In the case of CTE, the tau deposit patterns that identify the disease -- and distinguish it from, say, Alzheimer's -- have been found only in people who have endured repeated head hits or at least one battlefield blast injury. No brain insult? No CTE, according to McKee and other neuropathologists. On the other hand, while medical experts suspect that the other neurodegenerative diseases compensated by the settlement -- ALS, Parkinson's, Alzheimer's and dementia - may be triggered and/or accelerated by years of bashing helmets with opposing middle linebackers, those same illnesses also occur in people who haven't experienced brain trauma. The link to football is less clear.

By Seeger and Weiss' own logic, then, the settlement's award structure ought to prioritize CTE over other ailments. So what gives? Why are symptomatic former players being left high and dry? Why has the deal become the equivalent of an asbestos lawsuit settlement that severely restricts future mesothelioma claims?

The answers may lie in basic math.

When Seeger and the NFL first asked Judge Brody for preliminary settlement approval in January, the deal's award fund was capped at $675 million, an amount that player and league attorneys both claimed was enough to cover 65 years' worth of potential claims from an estimated pool of 20,000 retirees. Brody disagreed, denying their motion. The NFL and Seeger resubmitted the settlement in June, this time "uncapping" the fund -- but still confidently claiming in court documents that total payments by the league over the agreement's lifetime would not exceed the original amount.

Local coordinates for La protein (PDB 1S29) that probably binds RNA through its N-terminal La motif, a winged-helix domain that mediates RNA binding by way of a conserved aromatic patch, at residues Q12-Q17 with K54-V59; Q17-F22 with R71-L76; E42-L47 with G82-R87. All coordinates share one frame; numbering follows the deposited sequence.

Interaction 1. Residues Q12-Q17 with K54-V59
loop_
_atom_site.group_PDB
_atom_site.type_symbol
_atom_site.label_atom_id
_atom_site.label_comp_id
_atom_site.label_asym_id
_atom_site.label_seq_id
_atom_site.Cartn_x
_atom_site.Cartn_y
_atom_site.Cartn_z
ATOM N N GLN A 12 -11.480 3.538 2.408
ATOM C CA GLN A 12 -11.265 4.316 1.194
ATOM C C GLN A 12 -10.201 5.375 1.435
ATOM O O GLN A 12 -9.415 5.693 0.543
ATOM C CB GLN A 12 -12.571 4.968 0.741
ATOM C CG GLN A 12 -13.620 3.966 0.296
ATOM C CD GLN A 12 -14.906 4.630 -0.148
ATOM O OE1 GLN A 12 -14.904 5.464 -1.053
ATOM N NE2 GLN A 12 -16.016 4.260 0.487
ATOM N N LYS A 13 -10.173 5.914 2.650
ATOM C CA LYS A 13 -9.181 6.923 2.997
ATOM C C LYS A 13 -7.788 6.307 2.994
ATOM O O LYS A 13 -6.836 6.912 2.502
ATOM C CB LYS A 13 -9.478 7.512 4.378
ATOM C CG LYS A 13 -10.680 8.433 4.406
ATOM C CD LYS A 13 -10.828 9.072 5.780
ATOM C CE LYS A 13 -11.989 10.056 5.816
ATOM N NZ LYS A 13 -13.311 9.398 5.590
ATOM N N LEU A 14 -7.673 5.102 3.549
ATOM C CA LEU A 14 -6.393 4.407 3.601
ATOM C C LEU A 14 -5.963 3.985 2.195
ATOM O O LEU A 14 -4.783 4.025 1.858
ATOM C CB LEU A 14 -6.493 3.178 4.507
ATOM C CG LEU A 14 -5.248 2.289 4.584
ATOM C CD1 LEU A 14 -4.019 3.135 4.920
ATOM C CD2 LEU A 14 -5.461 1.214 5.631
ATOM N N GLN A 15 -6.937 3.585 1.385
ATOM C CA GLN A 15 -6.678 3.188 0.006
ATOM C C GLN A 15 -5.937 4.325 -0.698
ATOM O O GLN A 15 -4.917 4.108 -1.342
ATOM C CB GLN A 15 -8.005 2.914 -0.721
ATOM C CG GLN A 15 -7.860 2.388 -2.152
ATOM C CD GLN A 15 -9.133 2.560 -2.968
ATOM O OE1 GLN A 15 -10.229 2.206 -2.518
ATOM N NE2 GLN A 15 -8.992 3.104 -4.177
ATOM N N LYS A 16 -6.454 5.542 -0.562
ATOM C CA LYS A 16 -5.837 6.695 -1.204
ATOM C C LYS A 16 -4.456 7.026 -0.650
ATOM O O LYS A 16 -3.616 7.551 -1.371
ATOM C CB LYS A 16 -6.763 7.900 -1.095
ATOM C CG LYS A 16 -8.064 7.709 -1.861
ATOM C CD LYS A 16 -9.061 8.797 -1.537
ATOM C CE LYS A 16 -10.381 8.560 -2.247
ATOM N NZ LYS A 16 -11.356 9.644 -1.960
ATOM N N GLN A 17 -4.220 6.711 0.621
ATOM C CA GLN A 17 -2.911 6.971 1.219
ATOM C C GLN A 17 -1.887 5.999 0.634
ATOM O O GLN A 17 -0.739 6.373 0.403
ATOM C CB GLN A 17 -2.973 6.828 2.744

During his interview with CBS Sports radio, Seeger was asked by show host and former NFL linebacker Brian Jones how he arrived at $675 million. Seeger said that he hired "the best economists and actuaries in the country, guys that do this kind of work." They looked at the rates of the neurodegenerative diseases covered by the settlement within the general population, compared those rates to every published study of the same diseases in NFL players, factored in football career length, and came up with an amount that Seeger was "extremely comfortable with."

"Sitting here right now, I'm still comfortable that those numbers are good," Seeger said.